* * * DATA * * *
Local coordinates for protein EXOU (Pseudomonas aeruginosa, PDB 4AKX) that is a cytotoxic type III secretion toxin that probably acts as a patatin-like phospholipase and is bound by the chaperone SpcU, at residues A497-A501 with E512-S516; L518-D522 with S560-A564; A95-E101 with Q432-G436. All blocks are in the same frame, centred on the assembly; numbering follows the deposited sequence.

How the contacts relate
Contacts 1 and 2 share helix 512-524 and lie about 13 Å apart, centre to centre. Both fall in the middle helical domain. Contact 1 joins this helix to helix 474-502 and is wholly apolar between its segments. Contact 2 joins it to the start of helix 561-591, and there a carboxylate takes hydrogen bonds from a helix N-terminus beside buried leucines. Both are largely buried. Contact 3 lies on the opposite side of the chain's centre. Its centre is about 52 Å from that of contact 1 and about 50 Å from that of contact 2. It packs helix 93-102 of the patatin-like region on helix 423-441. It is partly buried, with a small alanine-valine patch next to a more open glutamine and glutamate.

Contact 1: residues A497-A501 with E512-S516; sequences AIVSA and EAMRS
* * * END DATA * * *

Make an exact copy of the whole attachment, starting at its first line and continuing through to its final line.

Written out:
Local coordinates for protein EXOU (Pseudomonas aeruginosa, PDB 4AKX) that is a cytotoxic type III secretion toxin that probably acts as a patatin-like phospholipase and is bound by the chaperone SpcU, at residues A497-A501 with E512-S516; L518-D522 with S560-A564; A95-E101 with Q432-G436. All blocks are in the same frame, centred on the assembly; numbering follows the deposited sequence.

How the contacts relate
Contacts 1 and 2 share helix 512-524 and lie about 13 Å apart, centre to centre. Both fall in the middle helical domain. Contact 1 joins this helix to helix 474-502 and is wholly apolar between its segments. Contact 2 joins it to the start of helix 561-591, and there a carboxylate takes hydrogen bonds from a helix N-terminus beside buried leucines. Both are largely buried. Contact 3 lies on the opposite side of the chain's centre. Its centre is about 52 Å from that of contact 1 and about 50 Å from that of contact 2. It packs helix 93-102 of the patatin-like region on helix 423-441. It is partly buried, with a small alanine-valine patch next to a more open glutamine and glutamate.

Contact 1: residues A497-A501 with E512-S516; sequences AIVSA and EAMRS